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News under threat: Reuters CEO's plan to save it

News is under more threat than it has ever been and news organisations have to focus on profitability, Reuters chief executive Andrew Rashbass told an international gathering of journalists. The only sustainable guarantee of editorial independence is commercial success.

Rashbass was speaking at the presentation of the annual Kurt Schork Awards in International Journalism which honour the work of freelance journalists and local reporters who otherwise receive little recognition. Kurt Schork was an American freelance journalist who was killed in a military ambush in Sierra Leone in May 2000 while on assignment for Reuters.

This year’s winners were Rania Abouzeid, a freelance journalist based in Beirut, for reporting from inside Syria’s rebel factions, and Fiona Xiao-Mi Tan, a reporter for Bloomberg based in Shanghai, for local reporting in China. They received their awards at the London office of Thomson Reuters on Thursday.

“It’s very easy to take news for granted,” Rashbass said. “I feel very strongly that news sits at the heart of society. In politics, it’s news that holds politicians to account. It’s news that uncovers corruption. It’s news that identifies incompetence in those that spend our tax money... Without news we wouldn’t enjoy the freedoms that democracy allows us. And it is news that makes that possible.

“So that’s politics. When you look at economics, whatever you may think about bankers, the fact is it is markets that provide society with the wealth that allows it to care for the elderly, to look after the sick, to educate the young, and what allows markets to function is great news and great promotion. And you might say, well, didn’t markets fail and isn’t that why we had the recession in 2008 and all the issues that that raised. I think you can make an argument to say it was actually bad news, incorrect news, lack of information, that, actually, had the news been better, had it been clearer, had it been more accurate, that actually the problems of the last five or six years, economically, could have been avoided. News sits at the heart of the markets that we all rely on to provide the standard of living that we all enjoy.”

The third thing was that news sat at the heart of the human condition, what Rashbass described as cognitive needs that had at their heart curiosity.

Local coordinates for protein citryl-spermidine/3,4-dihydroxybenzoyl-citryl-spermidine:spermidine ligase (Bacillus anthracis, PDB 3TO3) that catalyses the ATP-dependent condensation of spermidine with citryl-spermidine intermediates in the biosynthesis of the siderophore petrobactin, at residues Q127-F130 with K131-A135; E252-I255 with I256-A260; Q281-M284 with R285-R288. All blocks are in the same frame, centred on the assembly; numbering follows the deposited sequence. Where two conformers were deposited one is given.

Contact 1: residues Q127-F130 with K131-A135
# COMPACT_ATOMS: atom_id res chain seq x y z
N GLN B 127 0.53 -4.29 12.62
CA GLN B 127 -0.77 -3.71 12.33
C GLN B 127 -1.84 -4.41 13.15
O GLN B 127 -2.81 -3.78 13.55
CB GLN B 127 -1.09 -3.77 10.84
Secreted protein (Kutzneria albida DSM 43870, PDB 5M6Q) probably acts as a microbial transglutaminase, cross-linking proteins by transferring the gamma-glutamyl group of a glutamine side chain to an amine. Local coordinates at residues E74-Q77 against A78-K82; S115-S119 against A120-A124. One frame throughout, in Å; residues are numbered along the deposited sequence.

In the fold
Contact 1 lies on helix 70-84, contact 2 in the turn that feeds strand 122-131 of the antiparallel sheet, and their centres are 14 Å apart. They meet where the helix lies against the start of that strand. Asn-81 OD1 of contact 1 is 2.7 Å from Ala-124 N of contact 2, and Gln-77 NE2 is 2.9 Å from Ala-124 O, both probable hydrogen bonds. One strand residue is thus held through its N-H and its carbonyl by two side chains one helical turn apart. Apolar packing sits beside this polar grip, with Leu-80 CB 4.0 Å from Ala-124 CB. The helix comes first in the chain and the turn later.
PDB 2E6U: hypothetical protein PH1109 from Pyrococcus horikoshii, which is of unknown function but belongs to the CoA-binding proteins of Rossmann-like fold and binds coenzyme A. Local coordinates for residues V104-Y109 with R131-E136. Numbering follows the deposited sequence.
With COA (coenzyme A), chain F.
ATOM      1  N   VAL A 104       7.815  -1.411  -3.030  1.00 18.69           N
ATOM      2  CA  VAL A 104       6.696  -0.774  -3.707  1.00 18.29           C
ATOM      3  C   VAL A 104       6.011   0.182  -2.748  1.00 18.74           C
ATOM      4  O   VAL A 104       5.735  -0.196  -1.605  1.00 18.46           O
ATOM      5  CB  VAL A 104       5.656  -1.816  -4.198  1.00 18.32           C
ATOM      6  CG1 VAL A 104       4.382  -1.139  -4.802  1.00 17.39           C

“So news sits at the heart of politics, of economics and of the very human condition. And that’s why news matters. But news is more under threat than it’s ever been.” He mentioned economic issues for media companies and cutbacks. But it was also the case that governments all around the world seek to muzzle news gathering and that increasingly corporations and countries seeking to use the soft power of news to project the images that they wish to project of themselves around the world. That was not necessarily a bad thing, he said, but it certainly made even more important the independent kind news that you cannot get from a state broadcaster and for which you have to come to a place like Reuters.

“So, news matters. News is under threat. So what is the answer to that? The answer is that news organisations have to focus on profitability. The only sustainable guarantee of editorial independence is commercial success. And people not in the industry probably, I think, find that a counter-intuitive thought...

“The reason why great journalistic enterprises go under these days typically isn’t because there’s some specific problem with their journalism. It is because there’s some big problem with their business model. And therefore sustainable profitability I believe has to be the goal of all great news organisations.”


PHOTO: Reuters CEO Andrew Rashbass with the winners of the 2013 Kurt Schork Awards in International Journalism, Fiona Xiao-Mi Tan (L) and Rania Abouzeid (R). ■

The Kurt Schork Memorial Fund